I'm very worried about this for my own project, hence my annoying posts about using trusses and cladding, or whatever other way of avoiding render.

    Anyone know somewhere (UK) that I can actually "feel" how flexible these modern renders really are?
    •  
      CommentAuthordjh
    • CommentTimeApr 4th 2017
     
    Posted By: GotanewlifeSo, I assume this will cause failing of the render, but how long might this take or rather how long can this be left before the repair becomes bigger? There's no chance the builder will sort this out and no regulatory option that would end up in a solution. A full re-render with a professional flexible render system is I assume the only solution if the blocks are attached correctly.

    The cracks will allow water in, even if they are hairline. If it's subject to freezing then that will widen the cracks. Even if not there might be an accumulation of water behind the render. Depending on how well the render is attached or the EPS is attached, something may eventually fall off.

    I think your friend needs to find somebody who knows what he's looking at - maybe a surveyor, or a good builder - to assess the situation. And I still think a destructive investigation will be necessary before he can decide on what repair is necessary. It really comes down to your friend's approach to problems like this, and to his finances.
    •  
      CommentAuthorfostertom
    • CommentTimeApr 4th 2017
     
    Posted By: djhThe cracks will allow water in, even if they are hairline
    Not just 'allow' - hairline cracks actively suck or pump water in, by capillary attraction - but don't correspondibngly conduct it out again 'when the sun shines'. So capillary cracks are a one-way (inward) pump.
  10.  
    Posted By: djhAnd I still think a destructive investigation will be necessary before he can decide on what repair is necessary.

    +1
    To me it is beginning to sound like the render was put on too thinly and without mesh. It also may not be the EPS adhesive used as the render or the acrylic thin film render used as the top coat.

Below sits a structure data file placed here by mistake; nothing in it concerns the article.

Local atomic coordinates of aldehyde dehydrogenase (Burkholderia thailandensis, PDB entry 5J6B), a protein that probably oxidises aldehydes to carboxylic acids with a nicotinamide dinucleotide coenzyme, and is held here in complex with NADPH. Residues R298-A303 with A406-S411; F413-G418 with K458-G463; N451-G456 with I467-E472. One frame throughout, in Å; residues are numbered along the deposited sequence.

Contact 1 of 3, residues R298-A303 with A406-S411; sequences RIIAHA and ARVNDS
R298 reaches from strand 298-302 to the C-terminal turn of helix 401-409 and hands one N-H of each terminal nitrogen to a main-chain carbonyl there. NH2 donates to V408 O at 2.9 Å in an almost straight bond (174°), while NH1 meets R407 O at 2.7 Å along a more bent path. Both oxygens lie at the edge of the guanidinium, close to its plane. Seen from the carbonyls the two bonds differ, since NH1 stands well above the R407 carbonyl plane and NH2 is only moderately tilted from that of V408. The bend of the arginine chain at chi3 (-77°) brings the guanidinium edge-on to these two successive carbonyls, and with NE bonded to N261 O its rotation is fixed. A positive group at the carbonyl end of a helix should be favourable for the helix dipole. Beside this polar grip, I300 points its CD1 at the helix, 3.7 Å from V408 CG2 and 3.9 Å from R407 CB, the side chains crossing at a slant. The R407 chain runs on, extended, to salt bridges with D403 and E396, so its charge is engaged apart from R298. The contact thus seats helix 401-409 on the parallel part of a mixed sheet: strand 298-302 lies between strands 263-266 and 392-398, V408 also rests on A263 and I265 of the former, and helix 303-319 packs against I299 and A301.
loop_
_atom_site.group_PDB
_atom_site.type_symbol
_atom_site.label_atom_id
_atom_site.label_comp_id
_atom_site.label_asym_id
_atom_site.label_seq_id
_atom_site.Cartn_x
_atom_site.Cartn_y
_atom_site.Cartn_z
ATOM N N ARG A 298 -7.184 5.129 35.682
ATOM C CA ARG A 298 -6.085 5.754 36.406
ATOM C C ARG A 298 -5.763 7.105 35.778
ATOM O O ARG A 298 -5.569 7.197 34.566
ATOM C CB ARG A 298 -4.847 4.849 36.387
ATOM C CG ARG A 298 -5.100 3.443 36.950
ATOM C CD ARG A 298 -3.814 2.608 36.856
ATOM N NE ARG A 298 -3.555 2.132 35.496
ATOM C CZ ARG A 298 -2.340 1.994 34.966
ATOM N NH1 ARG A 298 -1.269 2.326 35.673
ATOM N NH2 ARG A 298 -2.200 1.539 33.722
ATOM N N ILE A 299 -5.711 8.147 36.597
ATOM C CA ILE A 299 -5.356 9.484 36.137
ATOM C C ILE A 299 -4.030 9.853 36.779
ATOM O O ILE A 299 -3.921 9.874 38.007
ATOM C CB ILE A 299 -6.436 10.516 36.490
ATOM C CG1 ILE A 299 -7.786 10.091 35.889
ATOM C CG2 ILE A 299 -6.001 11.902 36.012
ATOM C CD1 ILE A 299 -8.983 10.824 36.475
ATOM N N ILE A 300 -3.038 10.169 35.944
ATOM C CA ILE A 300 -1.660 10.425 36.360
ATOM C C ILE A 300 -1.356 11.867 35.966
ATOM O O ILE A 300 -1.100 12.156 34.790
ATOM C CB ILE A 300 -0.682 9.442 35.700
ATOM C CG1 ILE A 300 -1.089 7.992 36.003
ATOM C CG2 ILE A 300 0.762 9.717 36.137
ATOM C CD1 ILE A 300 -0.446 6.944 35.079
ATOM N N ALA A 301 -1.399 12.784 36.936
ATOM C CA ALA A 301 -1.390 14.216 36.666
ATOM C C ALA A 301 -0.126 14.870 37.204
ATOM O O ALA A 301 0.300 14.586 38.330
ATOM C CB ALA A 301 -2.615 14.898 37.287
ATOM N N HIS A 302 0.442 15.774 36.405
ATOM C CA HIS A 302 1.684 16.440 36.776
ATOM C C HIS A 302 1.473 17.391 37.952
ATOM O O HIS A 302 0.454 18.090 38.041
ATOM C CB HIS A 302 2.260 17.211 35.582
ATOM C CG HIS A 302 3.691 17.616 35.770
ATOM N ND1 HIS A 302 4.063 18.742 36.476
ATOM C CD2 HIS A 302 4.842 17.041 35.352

It also begs the question as to what was used to stick the EPS to the wall. Destructive investigation is the only way to find out.

    Another issue that may arrise is that if the EPS was attached to the wall with 6 or 8 blobs of adhesive per sheet then there can (will) be a gap between the insulation and the wall. if there is also any gap at the top and bottom of the insulation then a convection air flow will occur between the insulation and the wall nullifying the effect of the insulation.

    I don't think a surveyor, or a good builder would put their name to anything other than a complete re-render with the correct specification materials, - they just wouldn't want the risk of recommending a cheap(er) fix.

    Options (IMO)
    1 do nothing and see what falls off over time
    2 put on a coat of the acrylic top coat render and wait to see if the cracks reappear, if so do 3
    3 re-render the EWI with the correct specification render, mesh and top coat.

    If option 3 is chosen it would be as well to put in mechanical fixings as well (if they were not put in in the first place) to help support the unknown quality/quantity of adhesive.

    In any event it is probably worth making sure that there are no gaps at the top and bottom of the wall / EPS interface (cans of squirty foam) because I would bet that the EPS was stuck on with blobs of adhesive (or mortar) as this is the quickest and cheapest way of doing it - but it does rather muck up the insulating effect.

    Over here the labour costs roughly get divided in to 3, 1/3 to put on the insulation, 1/3 to put on the render coat and 1/3 to apply the thin film acrylic coat.
  11.  
    OK guys. Thanks everso. Pretty much accords with my views on it all but I really wanted that clarification that this issue is not just aesthetic. For the sake of completeness I will post a couple of pics idc.
    • CommentAuthorGotanewlife
    • CommentTimeApr 4th 2017 edited
     
    Posted By: Peter_in_HungaryAnother issue that may arrise is that if the EPS was attached to the wall with 6 or 8 blobs of adhesive per sheet then there can (will) be a gap between the insulation and the wall.

    As I mentioned it is possible to see lots of 4cm ish diameter raised areas through the render - these can only be EPS fixing mushroom heads. I take it you missed that or are you saying dabs and fixings, which I think I have seen as part of one system before but I don't think is common..
  12.  
    Posted By: Gotanewlife
    Posted By: Peter_in_HungaryAnother issue that may arrise is that if the EPS was attached to the wall with 6 or 8 blobs of adhesive per sheet then there can (will) be a gap between the insulation and the wall.